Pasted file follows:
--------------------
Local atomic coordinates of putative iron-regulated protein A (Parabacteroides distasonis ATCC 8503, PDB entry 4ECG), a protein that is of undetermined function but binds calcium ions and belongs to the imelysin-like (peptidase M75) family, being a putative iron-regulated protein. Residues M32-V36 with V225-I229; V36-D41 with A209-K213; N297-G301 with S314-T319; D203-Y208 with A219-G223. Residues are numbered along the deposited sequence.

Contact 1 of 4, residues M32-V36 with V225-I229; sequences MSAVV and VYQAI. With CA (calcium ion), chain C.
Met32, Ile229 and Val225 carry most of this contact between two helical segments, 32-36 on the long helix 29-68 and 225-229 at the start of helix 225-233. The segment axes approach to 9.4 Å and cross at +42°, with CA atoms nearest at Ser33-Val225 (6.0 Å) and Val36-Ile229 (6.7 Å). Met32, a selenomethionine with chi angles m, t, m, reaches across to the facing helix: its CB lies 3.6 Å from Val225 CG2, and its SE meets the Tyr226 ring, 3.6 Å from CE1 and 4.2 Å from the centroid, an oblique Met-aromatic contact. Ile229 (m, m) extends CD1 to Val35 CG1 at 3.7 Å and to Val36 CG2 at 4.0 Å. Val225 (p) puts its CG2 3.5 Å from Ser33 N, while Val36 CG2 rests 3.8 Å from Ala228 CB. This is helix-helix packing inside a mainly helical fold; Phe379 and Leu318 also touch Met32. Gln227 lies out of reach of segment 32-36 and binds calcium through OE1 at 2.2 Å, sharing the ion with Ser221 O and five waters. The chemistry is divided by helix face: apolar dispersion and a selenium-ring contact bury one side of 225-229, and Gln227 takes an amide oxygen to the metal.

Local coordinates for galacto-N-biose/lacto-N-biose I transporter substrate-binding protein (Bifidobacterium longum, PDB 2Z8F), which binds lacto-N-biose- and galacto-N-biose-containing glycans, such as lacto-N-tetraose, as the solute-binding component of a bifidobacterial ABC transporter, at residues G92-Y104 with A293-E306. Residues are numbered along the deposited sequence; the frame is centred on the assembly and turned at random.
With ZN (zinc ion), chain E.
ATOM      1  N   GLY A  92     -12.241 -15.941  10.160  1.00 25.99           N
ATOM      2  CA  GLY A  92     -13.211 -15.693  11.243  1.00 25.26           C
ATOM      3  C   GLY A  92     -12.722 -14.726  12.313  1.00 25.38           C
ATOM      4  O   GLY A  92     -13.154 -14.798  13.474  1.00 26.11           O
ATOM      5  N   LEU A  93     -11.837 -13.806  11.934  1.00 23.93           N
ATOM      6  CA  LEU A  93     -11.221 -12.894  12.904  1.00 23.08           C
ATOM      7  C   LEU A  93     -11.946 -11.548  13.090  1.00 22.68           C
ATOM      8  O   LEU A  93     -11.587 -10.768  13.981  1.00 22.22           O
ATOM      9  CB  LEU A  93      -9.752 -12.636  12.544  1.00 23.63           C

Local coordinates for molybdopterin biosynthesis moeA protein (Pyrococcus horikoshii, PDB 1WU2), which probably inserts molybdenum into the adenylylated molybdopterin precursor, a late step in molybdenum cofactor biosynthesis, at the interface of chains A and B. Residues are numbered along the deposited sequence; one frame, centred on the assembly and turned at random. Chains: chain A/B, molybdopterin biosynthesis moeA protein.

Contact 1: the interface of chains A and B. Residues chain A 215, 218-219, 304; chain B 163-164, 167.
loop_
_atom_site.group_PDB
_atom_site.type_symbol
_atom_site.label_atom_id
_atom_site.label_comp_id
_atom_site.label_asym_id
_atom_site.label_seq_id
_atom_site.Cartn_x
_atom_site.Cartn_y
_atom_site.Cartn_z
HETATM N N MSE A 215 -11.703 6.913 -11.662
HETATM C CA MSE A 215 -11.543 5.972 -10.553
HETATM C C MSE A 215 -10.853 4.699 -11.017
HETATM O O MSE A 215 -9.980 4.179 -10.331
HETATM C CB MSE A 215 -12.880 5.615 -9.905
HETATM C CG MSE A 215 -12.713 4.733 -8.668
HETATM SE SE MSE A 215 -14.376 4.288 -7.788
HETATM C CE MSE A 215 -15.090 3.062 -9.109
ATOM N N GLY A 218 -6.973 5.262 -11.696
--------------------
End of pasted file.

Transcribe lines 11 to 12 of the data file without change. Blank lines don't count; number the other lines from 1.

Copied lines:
ATOM      6  CA  LEU A  93     -11.221 -12.894  12.904  1.00 23.08           C
ATOM      7  C   LEU A  93     -11.946 -11.548  13.090  1.00 22.68           C